Living with mortality

A twig on the tree of mortality.

A twig on the tree of mortality.


It’s hardly an original thought. We are all painfully aware that the only thing we know for sure is that one day we will die. Mercifully, we do not know when and we do not know how. Only the terminally ill can make a well educated guess, but where there’s life there’s hope and miracles have been known to happen. As have fires, earthquakes, accidents and a whole artillery of other potential terminators.

But here’s my point: I’m no longer afraid to die.


I used to be. While there was no paranoia or impairing fear of living – I was as happy to hang precariously from my knees above concrete as much as the next ‘60s kid – I was afraid to die primarily because I was afraid of what came next. Not the heaven or hell kind of fear, no. I was cocksure enough to assume I would be admitted into heaven through a beautiful gate by a dude in a long dress and a beard who would welcome me warmly before introducing me to God and handing me over to my dead grandparents. But what if there were no happily ever after? Just nothing. What about all the life I’d miss out on and the people I would never hug again?

I remember sitting on the edge of an open grave at around six years old, and touching the coffin with my toe to see what would happen. Nothing did, of course, but I wanted to be sure. I couldn’t imagine being left to rot in a box.

When I learned of cremation, I couldn’t imagine being burned in a box. With my options running out, I thought donating my body to science may be the way to go. But then again – thinking butcher – perhaps I’d rather rot in a box.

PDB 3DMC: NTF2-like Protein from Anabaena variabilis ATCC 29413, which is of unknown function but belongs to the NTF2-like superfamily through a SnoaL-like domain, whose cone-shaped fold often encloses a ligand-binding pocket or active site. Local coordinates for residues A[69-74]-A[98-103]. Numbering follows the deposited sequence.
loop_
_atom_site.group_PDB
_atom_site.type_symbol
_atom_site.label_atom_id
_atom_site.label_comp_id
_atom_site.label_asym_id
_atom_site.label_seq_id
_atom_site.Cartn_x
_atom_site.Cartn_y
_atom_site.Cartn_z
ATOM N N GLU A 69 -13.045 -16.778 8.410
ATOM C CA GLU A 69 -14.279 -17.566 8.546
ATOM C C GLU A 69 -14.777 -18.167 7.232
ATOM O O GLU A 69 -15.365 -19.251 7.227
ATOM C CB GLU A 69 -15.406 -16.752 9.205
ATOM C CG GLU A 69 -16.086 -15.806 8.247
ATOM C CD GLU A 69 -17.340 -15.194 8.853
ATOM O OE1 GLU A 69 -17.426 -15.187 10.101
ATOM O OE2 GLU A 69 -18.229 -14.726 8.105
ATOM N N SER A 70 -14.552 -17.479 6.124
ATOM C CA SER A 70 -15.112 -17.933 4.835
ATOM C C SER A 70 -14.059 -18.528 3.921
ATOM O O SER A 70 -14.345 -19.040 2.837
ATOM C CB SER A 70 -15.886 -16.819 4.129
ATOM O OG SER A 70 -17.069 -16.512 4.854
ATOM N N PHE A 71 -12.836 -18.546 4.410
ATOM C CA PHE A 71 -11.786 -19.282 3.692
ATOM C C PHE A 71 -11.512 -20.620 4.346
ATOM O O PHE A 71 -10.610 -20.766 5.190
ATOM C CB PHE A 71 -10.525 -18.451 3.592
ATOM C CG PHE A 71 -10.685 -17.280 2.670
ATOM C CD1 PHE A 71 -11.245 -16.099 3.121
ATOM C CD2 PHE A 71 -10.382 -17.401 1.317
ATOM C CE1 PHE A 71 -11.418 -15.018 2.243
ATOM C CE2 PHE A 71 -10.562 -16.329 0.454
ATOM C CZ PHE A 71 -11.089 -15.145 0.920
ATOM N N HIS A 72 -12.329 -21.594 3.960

As the years passed, all the hospital shows and documentaries reinforced my belief that there are as many ways to die as to live. I watched with morbid fascination while wondering what the anniversary of my death would be. I chose not to consider the how; I just quietly panicked over bumps and twinges. While harbouring the paradoxical belief that I would live to be a grand old age.

Until now.

I’ve been researching our family tree. We’re not very grand and as yet we remain sadly unrelated to Denzel Washington or royalty, but I do have one branch traced back to the mid-1600s and several more to the 1700s. It’s all very addictive and time-consuming, but oh so fulfilling to watch the tree chart grow as members of bygone generations are added to their rightful twig. And it pops so much into perspective.

According to official records and other family tree makers, my ancestors originate from many locations in England, Wales and Ireland. They were carpenters, joiners, tanners, masons, coach makers and a wide variety of other tradesmen typical of their day. While I was researching, I tried to imagine what it would be like to meet these people and hear about their lives firsthand. Or see the homes they lived in and the tools they used. Or simply hear their voices because they are part of my history. The only three common denominators among them are that they all lived – some long and presumably healthy lives, others merely a day – and they all died. And me. Had any one of my pedigree family (direct line) not been born or not begotten a child, I would not be here. But here I am, written into my place as a daughter, sister, wife, mother, aunt, great-great-great grandchild etc., and currently living on the tree of mortality.

And it was this way of thinking that suddenly induced my inner calm. Regardless of one’s beliefs regarding the ever after, happy or otherwise – we all remain little twigs of history on someone’s tree.

Now, people say growing old is better than the alternative i.e. dying. And I totally agree, in the short term. But not in the long term. Death is meant to be. It’s the cost of living. It makes room for others to live.

This is what we know.

None of this, of course, prepares us in any way for how or when we die.

Personally, I think Margaret Thatcher had the right idea. Dying while having breakfast in bed at The Ritz London hotel simply must be one of the best ways to go. But as The Ritz don’t take ‘anytime’ bookings, I shall have to take my chances.

And live each day fully in the present, with an eye on the future and a foot in the past.

I shall Live in Peace.

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